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The complexities of high asset divorce in Florida

When a couple gets divorced, many financial matters have to be settled. This is especially true for people with numerous assets. Because Florida is an equitable distribution state, assets are divided in a fair and equitable manner but not necessarily 50-50. A spouse who is divorcing in Florida should be aware of the factors that judges take into consideration when dividing assets.

While most assets are considered marital property, there are some exceptions. Gifts received from a third party, inheritances, pain and suffering payments awarded as part of a personal injury suit and property owned individually before the marriage are generally considered separate property. However, if funds are commingled or deeds are changed to add a spouse, any of these assets can become marital property.

All other assets, including 401(k) plans, IRAs, mutual funds, real estate, brokerage accounts, stock options, annuities and professional licenses acquired during the marriage are considered marital property. If a divorce case goes to trial, the judge uses a number of factors to attempt to make division of property equitable. Relevant factors include each spouse's earning potential, the couple's standard of living during the marriage, the needs of any children and the parent who will be caring for them, the number of years the couple were married and the contribution of each spouse to the earning power of the other. A judge may also use other relevant information to divide marital assets.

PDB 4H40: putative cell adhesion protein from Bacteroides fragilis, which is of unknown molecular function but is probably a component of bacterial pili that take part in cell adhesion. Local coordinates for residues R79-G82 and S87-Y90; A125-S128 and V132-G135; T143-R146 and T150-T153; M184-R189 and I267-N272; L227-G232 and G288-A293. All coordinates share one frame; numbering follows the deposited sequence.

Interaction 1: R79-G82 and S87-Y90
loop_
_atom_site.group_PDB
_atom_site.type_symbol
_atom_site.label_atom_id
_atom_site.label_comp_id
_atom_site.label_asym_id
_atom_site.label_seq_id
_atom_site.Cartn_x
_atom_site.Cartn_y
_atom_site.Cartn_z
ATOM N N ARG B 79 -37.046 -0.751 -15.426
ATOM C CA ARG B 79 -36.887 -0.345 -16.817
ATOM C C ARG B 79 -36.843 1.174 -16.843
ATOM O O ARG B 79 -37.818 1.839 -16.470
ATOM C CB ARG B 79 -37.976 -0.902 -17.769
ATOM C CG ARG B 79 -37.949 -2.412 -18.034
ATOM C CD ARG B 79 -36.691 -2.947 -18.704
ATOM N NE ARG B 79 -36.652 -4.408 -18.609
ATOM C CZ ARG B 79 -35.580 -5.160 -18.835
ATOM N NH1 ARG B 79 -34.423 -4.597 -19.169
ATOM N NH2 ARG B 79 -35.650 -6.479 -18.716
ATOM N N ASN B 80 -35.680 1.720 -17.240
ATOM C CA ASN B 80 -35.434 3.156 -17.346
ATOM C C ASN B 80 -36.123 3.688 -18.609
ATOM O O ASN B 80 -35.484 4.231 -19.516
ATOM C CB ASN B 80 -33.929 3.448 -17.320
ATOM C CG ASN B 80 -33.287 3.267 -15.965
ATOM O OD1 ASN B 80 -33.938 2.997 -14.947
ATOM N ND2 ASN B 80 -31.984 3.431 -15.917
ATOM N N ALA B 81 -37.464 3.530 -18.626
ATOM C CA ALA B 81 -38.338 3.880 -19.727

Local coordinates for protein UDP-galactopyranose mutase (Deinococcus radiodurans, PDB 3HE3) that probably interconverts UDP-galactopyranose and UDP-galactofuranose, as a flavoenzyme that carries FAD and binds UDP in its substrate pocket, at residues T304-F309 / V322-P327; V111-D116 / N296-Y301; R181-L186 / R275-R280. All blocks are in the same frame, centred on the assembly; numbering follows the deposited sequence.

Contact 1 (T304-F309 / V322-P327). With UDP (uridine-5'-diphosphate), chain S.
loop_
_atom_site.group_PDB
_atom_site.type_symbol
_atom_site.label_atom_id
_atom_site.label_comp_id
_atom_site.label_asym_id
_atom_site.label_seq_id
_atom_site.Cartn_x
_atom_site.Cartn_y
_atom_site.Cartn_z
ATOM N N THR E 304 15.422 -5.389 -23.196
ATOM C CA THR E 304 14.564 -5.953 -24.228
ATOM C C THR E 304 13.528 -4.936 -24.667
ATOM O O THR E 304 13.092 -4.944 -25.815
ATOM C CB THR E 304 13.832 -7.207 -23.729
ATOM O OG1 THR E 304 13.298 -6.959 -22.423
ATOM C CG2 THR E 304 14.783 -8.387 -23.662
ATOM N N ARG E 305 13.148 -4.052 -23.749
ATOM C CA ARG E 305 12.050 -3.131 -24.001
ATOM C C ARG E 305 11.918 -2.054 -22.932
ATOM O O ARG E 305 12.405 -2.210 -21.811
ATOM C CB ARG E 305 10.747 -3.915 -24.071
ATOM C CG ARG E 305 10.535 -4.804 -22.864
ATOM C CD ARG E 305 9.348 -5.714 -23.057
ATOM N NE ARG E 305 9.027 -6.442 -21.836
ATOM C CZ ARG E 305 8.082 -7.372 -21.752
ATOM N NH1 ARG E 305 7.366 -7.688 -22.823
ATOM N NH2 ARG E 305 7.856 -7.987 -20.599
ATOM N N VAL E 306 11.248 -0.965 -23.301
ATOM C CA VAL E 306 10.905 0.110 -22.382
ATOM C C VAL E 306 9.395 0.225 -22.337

High-asset divorces can be complicated financial matters that require a team of professionals to ensure all assets are included in the settlement. Most complex asset divorce cases are settled out of court with the assistant of experienced divorce lawyer and divorce financial planner.

Source: HuffingtonPost Divorce, "Understanding how assets get divided in divorce", Jeff Landers, June 14, 2013